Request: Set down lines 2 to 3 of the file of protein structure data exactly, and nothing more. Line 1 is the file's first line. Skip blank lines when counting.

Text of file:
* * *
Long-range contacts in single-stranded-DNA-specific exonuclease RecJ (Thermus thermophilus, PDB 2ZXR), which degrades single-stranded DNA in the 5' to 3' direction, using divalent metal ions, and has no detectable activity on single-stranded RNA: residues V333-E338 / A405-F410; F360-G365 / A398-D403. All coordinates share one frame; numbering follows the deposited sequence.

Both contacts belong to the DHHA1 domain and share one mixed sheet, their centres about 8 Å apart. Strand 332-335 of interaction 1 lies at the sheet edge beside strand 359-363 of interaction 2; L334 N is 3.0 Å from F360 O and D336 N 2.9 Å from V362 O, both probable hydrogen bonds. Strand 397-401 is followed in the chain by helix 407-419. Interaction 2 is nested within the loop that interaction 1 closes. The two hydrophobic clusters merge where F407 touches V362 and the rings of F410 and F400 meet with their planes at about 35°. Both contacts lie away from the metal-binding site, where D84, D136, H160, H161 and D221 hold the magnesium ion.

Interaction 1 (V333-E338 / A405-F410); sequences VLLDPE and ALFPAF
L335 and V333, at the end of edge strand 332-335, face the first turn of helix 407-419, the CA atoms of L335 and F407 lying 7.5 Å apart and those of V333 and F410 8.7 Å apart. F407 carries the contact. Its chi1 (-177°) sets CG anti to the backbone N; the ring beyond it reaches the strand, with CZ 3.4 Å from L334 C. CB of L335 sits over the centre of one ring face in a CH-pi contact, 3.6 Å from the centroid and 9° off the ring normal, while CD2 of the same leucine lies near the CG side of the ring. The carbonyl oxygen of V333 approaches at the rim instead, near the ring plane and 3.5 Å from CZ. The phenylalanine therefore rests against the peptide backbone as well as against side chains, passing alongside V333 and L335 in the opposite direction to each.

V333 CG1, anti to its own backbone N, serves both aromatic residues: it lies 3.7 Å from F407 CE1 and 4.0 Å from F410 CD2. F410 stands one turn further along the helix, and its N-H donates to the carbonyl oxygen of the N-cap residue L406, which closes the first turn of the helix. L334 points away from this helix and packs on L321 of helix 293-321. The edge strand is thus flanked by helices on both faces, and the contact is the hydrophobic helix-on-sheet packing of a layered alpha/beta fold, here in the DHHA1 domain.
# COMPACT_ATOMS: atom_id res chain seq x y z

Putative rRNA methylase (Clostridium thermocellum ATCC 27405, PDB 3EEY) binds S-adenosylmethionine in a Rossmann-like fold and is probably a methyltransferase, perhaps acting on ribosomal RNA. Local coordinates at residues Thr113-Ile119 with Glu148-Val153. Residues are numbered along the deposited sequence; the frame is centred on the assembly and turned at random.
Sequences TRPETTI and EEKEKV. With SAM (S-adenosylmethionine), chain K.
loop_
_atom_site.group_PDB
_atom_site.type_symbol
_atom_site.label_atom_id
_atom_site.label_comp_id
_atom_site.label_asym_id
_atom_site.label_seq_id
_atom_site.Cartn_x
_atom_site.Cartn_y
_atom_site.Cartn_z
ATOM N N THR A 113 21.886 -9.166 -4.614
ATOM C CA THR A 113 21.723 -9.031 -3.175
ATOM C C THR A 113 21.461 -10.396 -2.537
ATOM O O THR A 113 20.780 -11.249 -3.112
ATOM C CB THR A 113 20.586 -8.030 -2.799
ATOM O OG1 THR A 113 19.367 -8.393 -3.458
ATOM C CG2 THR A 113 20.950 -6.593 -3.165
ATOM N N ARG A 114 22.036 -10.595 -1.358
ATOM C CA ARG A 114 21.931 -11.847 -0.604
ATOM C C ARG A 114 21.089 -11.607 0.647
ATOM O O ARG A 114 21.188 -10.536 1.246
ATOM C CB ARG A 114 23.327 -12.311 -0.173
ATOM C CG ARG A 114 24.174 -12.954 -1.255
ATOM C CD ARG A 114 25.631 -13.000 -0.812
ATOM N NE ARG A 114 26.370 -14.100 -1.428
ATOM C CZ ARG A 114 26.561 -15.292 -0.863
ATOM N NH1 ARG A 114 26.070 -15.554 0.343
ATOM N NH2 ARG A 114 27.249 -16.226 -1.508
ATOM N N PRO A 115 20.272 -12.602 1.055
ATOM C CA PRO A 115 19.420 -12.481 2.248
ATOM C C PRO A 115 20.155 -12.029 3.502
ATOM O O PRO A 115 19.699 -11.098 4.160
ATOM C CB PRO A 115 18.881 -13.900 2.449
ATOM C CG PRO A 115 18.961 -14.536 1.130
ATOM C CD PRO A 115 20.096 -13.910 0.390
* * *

Both contacts belong to the DHHA1 domain and share one mixed sheet, their centres about 8 Å apart. Strand 332-335 of interaction 1 lies at the sheet edge beside strand 359-363 of interaction 2; L334 N is 3.0 Å from F360 O and D336 N 2.9 Å from V362 O, both probable hydrogen bonds. Strand 397-401 is followed in the chain by helix 407-419. Interaction 2 is nested within the loop that interaction 1 closes. The two hydrophobic clusters merge where F407 touches V362 and the rings of F410 and F400 meet with their planes at about 35°. Both contacts lie away from the metal-binding site, where D84, D136, H160, H161 and D221 hold the magnesium ion.

Interaction 1 (V333-E338 / A405-F410); sequences VLLDPE and ALFPAF